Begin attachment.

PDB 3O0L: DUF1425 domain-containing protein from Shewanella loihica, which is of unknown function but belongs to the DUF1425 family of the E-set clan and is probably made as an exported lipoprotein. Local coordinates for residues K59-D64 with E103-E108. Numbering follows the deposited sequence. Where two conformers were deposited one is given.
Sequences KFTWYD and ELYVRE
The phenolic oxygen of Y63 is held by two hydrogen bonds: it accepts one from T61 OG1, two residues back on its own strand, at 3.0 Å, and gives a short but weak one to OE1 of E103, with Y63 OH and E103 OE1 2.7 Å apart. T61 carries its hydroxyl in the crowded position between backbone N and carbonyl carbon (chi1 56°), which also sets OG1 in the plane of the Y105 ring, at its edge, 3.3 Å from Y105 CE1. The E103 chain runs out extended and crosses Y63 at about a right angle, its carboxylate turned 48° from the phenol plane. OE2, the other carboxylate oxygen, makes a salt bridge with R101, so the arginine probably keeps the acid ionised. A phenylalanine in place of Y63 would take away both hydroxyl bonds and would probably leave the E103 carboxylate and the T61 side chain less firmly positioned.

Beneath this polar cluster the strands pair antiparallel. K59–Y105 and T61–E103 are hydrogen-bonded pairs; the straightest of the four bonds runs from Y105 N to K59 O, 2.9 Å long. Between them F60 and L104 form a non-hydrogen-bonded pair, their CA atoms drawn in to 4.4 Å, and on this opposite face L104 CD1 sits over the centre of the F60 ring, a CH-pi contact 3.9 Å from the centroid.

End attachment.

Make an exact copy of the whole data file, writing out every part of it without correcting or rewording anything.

PDB 3O0L: DUF1425 domain-containing protein from Shewanella loihica, which is of unknown function but belongs to the DUF1425 family of the E-set clan and is probably made as an exported lipoprotein. Local coordinates for residues K59-D64 with E103-E108. Numbering follows the deposited sequence. Where two conformers were deposited one is given.
Sequences KFTWYD and ELYVRE
The phenolic oxygen of Y63 is held by two hydrogen bonds: it accepts one from T61 OG1, two residues back on its own strand, at 3.0 Å, and gives a short but weak one to OE1 of E103, with Y63 OH and E103 OE1 2.7 Å apart. T61 carries its hydroxyl in the crowded position between backbone N and carbonyl carbon (chi1 56°), which also sets OG1 in the plane of the Y105 ring, at its edge, 3.3 Å from Y105 CE1. The E103 chain runs out extended and crosses Y63 at about a right angle, its carboxylate turned 48° from the phenol plane. OE2, the other carboxylate oxygen, makes a salt bridge with R101, so the arginine probably keeps the acid ionised. A phenylalanine in place of Y63 would take away both hydroxyl bonds and would probably leave the E103 carboxylate and the T61 side chain less firmly positioned.

Beneath this polar cluster the strands pair antiparallel. K59–Y105 and T61–E103 are hydrogen-bonded pairs; the straightest of the four bonds runs from Y105 N to K59 O, 2.9 Å long. Between them F60 and L104 form a non-hydrogen-bonded pair, their CA atoms drawn in to 4.4 Å, and on this opposite face L104 CD1 sits over the centre of the F60 ring, a CH-pi contact 3.9 Å from the centroid.